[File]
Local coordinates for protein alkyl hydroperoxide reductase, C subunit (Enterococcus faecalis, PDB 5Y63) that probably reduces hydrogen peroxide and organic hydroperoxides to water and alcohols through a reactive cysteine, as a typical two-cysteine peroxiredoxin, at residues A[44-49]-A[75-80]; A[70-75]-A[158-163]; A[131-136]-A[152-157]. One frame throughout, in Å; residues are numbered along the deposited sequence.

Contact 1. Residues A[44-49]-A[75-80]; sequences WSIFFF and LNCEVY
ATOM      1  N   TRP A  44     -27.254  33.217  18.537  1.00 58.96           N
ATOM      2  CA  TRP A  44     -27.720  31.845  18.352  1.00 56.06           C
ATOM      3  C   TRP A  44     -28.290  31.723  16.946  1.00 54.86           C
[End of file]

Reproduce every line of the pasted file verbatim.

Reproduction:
Local coordinates for protein alkyl hydroperoxide reductase, C subunit (Enterococcus faecalis, PDB 5Y63) that probably reduces hydrogen peroxide and organic hydroperoxides to water and alcohols through a reactive cysteine, as a typical two-cysteine peroxiredoxin, at residues A[44-49]-A[75-80]; A[70-75]-A[158-163]; A[131-136]-A[152-157]. One frame throughout, in Å; residues are numbered along the deposited sequence.

Contact 1. Residues A[44-49]-A[75-80]; sequences WSIFFF and LNCEVY
ATOM      1  N   TRP A  44     -27.254  33.217  18.537  1.00 58.96           N
ATOM      2  CA  TRP A  44     -27.720  31.845  18.352  1.00 56.06           C
ATOM      3  C   TRP A  44     -28.290  31.723  16.946  1.00 54.86           C